Skeptics shine sunlight on tanning industry's safety claims





For state-by-state information on 2013 legislation that would ban sun bed use for minors (as well as information on possible victims or doctors to interview in your area), call Samantha Guild at 916-706-0599 or visit the AIM at Melanoma website.

To find a salon in your area, visit the Indoor Tanning Association website.

WASHINGTON — A new association of tanning salon owners is trying to salvage the reputation of sun beds despite a broad consensus among doctors and researchers that the devices can cause cancer.

The American Suntanning Association, which represents about 14,000 salon owners nationwide, formed in December to correct "misinformation about sunlight and sun beds" and "to promote the many benefits of moderate indoor tanning," according to the group's website. The association joined other industry groups to lobby against legislation introduced this year in 17 states — including Illinois, Washington, North Carolina and Texas — that would ban children younger 18 from tanning salons. So far, only California and Vermont have passed such bans.

As the fledgling association gears up to defend the $5 billion indoor tanning industry, however, a state senator from California, Democrat Ted Lieu, has asked the Federal Trade Commission to investigate the group for allegedly deceiving consumers about the skin cancer risks of sun beds.

"They are in complete denial that their tanning beds are killing people," Lieu said.

In two letters to the FTC, Lieu argued that the American Suntanning Association should be bound by a 2010 FTC order that prohibited a similar group called the Indoor Tanning Association from making "false health and safety claims about indoor tanning," such as denying the skin cancer risks of tanning or declaring that indoor tanning is safer than tanning outdoors.

In a settlement with the federal agency, the Indoor Tanning Association agreed to stop misrepresenting tests or studies and to halt deceptive advertisements.

Lieu says the newly established American Suntanning Association is composed of many of the same members as the Indoor Tanning Association and shouldn't be allowed to make statements that the FTC already has ruled false or misleading.

Lieu said he had "concrete evidence" that the new group was a successor organization to the Indoor Tanning Association, and therefore in direct violation of the federal settlement.

He sent the FTC a copy of an article in an industry magazine in which American Suntanning Association board member Diane Lucas thanks the Indoor Tanning Association "for making such a smooth transition by getting us all the state lobbying history and contact information for the state lobbying battles."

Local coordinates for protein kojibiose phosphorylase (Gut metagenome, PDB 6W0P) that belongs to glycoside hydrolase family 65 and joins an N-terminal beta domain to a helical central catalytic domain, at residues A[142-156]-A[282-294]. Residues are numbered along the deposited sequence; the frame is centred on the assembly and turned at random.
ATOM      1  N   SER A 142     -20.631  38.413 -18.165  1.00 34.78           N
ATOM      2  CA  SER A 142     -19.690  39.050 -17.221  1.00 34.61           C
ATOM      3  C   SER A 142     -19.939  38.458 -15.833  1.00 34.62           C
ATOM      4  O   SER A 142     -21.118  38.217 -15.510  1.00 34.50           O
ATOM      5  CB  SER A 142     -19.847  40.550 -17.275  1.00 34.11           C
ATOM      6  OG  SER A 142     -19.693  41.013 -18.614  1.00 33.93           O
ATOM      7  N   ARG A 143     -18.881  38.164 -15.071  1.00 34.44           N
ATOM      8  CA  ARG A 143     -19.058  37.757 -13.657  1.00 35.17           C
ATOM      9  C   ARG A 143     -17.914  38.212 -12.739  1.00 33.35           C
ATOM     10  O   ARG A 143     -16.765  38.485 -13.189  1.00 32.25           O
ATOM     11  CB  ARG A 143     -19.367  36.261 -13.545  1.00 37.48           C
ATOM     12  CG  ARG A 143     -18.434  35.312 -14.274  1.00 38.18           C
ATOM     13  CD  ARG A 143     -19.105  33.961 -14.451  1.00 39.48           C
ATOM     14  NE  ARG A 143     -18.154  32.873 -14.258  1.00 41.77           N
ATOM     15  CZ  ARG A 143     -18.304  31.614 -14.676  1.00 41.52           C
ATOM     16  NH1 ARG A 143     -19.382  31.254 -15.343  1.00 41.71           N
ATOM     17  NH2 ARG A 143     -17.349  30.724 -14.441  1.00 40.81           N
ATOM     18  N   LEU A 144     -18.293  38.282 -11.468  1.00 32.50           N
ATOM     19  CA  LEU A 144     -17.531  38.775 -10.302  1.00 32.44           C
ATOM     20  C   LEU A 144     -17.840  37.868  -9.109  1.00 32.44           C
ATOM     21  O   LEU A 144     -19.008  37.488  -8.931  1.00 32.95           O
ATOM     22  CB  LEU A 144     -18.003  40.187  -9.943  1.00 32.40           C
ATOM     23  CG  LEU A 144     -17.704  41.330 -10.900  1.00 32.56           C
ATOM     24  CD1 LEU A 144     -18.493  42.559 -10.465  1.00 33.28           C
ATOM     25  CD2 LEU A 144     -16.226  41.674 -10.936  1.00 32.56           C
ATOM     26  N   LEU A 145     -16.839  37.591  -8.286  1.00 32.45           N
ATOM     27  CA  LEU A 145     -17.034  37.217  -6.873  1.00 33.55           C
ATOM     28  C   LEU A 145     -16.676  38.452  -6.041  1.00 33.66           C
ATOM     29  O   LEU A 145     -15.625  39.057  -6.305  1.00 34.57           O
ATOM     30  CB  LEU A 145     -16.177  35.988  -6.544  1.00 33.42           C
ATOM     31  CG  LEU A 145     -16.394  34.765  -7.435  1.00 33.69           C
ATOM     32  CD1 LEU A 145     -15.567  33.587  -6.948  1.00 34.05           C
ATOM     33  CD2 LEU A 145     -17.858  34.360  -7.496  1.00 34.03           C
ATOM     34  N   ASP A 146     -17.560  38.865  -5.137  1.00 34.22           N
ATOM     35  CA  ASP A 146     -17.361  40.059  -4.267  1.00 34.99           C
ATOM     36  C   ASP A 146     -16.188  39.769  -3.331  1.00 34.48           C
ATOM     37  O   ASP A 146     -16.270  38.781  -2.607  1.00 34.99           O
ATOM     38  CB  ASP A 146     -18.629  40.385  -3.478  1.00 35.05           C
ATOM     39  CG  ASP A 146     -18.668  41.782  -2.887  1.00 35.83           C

"It's just very clear to me that it's simply the same industry trade group with a different name," Lieu said in an interview. FTC spokeswoman Betsy Lordan said the agency couldn't comment on whether any investigation was under way.

The Indoor Tanning Association, which still appears to be an active organization in Washington, D.C., didn't respond to requests for comment. On its website, the group says it represents tanning manufacturers, distributors and members of support industries, as well as facility owners.

The new American Suntanning Association, which represents only salon owners, disputes Lieu's allegations.

"It's untrue," said Tracie Cunningham, the executive director of the association, which is based in Michigan. "The senator's understanding of the science is a perfect example of why both sides of the story need to be heard. He's very one-sided in his beliefs, so to me that just means we need to have a balanced conversation about UV light."

The World Health Organization's International Agency for Research on Cancer classifies ultraviolet radiation from sun beds as carcinogenic to humans, alongside tobacco and asbestos. A 2007 study by the agency determined that people who start tanning regularly before age 30 have a 75 percent higher risk of developing melanoma, a deadly form of skin cancer. Other studies have reached similar conclusions.

The Food and Drug Administration regulates tanning beds as "Class I" medical devices, a category subject to the least regulatory control. Class I devices include tongue depressors, medical tape and bandages.

"It's unfortunate that the government has to step in, and I understand that people don't want the government in our lives, but something has to be done," Regen said.

"I understand that it's their livelihood," she said of salon owners and employees. "They want to look good so that people will come in and use their services. But they're selling cancer."